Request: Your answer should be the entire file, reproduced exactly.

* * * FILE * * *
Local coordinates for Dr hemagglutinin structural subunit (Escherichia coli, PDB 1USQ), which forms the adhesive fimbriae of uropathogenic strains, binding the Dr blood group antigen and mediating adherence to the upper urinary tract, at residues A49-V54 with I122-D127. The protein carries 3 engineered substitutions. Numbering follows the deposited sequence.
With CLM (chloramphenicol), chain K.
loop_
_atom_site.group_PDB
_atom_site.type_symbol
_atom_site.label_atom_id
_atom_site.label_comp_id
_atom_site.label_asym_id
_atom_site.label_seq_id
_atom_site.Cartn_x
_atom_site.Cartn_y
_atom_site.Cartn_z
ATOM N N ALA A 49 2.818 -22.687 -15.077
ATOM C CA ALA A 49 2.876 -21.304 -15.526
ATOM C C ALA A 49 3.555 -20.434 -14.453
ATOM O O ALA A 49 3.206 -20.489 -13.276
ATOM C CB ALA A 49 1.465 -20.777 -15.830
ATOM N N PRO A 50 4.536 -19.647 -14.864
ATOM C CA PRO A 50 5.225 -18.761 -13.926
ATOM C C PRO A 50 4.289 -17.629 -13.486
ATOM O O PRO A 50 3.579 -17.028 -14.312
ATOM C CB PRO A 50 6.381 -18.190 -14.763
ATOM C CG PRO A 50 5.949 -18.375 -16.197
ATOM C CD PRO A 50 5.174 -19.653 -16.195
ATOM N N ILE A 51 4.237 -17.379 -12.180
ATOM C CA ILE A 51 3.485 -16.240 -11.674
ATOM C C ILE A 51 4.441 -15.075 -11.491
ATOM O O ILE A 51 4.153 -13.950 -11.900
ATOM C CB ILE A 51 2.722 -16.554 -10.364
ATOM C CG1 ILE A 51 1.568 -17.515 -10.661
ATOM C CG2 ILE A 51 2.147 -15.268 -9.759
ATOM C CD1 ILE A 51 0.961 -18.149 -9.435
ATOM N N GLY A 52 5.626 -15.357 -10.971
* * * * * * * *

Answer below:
Local coordinates for Dr hemagglutinin structural subunit (Escherichia coli, PDB 1USQ), which forms the adhesive fimbriae of uropathogenic strains, binding the Dr blood group antigen and mediating adherence to the upper urinary tract, at residues A49-V54 with I122-D127. The protein carries 3 engineered substitutions. Numbering follows the deposited sequence.
With CLM (chloramphenicol), chain K.
loop_
_atom_site.group_PDB
_atom_site.type_symbol
_atom_site.label_atom_id
_atom_site.label_comp_id
_atom_site.label_asym_id
_atom_site.label_seq_id
_atom_site.Cartn_x
_atom_site.Cartn_y
_atom_site.Cartn_z
ATOM N N ALA A 49 2.818 -22.687 -15.077
ATOM C CA ALA A 49 2.876 -21.304 -15.526
ATOM C C ALA A 49 3.555 -20.434 -14.453
ATOM O O ALA A 49 3.206 -20.489 -13.276
ATOM C CB ALA A 49 1.465 -20.777 -15.830
ATOM N N PRO A 50 4.536 -19.647 -14.864
ATOM C CA PRO A 50 5.225 -18.761 -13.926
ATOM C C PRO A 50 4.289 -17.629 -13.486
ATOM O O PRO A 50 3.579 -17.028 -14.312
ATOM C CB PRO A 50 6.381 -18.190 -14.763
ATOM C CG PRO A 50 5.949 -18.375 -16.197
ATOM C CD PRO A 50 5.174 -19.653 -16.195
ATOM N N ILE A 51 4.237 -17.379 -12.180
ATOM C CA ILE A 51 3.485 -16.240 -11.674
ATOM C C ILE A 51 4.441 -15.075 -11.491
ATOM O O ILE A 51 4.153 -13.950 -11.900
ATOM C CB ILE A 51 2.722 -16.554 -10.364
ATOM C CG1 ILE A 51 1.568 -17.515 -10.661
ATOM C CG2 ILE A 51 2.147 -15.268 -9.759
ATOM C CD1 ILE A 51 0.961 -18.149 -9.435
ATOM N N GLY A 52 5.626 -15.357 -10.971